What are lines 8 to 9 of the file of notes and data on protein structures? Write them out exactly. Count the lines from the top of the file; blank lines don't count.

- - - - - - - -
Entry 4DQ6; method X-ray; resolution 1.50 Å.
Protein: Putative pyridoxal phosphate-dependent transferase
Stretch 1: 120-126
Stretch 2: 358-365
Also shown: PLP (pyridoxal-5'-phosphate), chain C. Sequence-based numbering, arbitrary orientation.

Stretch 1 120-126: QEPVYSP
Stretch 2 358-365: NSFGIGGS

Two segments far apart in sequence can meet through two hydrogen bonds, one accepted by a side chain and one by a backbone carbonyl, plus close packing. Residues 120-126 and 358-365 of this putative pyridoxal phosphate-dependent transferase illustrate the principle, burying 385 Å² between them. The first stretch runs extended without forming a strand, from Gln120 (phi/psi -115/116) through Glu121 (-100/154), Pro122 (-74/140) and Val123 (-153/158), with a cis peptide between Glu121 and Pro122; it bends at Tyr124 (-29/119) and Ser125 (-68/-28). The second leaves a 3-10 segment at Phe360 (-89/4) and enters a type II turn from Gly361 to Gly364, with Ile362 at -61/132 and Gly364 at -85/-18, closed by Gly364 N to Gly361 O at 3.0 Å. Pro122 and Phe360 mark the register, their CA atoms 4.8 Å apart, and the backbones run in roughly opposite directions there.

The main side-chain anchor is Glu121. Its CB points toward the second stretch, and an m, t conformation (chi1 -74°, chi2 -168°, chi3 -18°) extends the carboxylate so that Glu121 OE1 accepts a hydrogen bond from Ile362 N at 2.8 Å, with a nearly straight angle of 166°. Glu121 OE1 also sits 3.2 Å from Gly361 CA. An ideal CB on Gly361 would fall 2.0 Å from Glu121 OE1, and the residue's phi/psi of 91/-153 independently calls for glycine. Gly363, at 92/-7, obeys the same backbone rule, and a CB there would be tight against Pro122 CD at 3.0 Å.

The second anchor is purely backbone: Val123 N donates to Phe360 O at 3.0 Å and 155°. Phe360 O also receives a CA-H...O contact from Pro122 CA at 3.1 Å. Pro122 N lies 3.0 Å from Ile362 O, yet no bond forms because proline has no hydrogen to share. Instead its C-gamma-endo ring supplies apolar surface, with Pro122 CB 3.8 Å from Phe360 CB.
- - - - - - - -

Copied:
Two segments far apart in sequence can meet through two hydrogen bonds, one accepted by a side chain and one by a backbone carbonyl, plus close packing. Residues 120-126 and 358-365 of this putative pyridoxal phosphate-dependent transferase illustrate the principle, burying 385 Å² between them. The first stretch runs extended without forming a strand, from Gln120 (phi/psi -115/116) through Glu121 (-100/154), Pro122 (-74/140) and Val123 (-153/158), with a cis peptide between Glu121 and Pro122; it bends at Tyr124 (-29/119) and Ser125 (-68/-28). The second leaves a 3-10 segment at Phe360 (-89/4) and enters a type II turn from Gly361 to Gly364, with Ile362 at -61/132 and Gly364 at -85/-18, closed by Gly364 N to Gly361 O at 3.0 Å. Pro122 and Phe360 mark the register, their CA atoms 4.8 Å apart, and the backbones run in roughly opposite directions there.

The main side-chain anchor is Glu121. Its CB points toward the second stretch, and an m, t conformation (chi1 -74°, chi2 -168°, chi3 -18°) extends the carboxylate so that Glu121 OE1 accepts a hydrogen bond from Ile362 N at 2.8 Å, with a nearly straight angle of 166°. Glu121 OE1 also sits 3.2 Å from Gly361 CA. An ideal CB on Gly361 would fall 2.0 Å from Glu121 OE1, and the residue's phi/psi of 91/-153 independently calls for glycine. Gly363, at 92/-7, obeys the same backbone rule, and a CB there would be tight against Pro122 CD at 3.0 Å.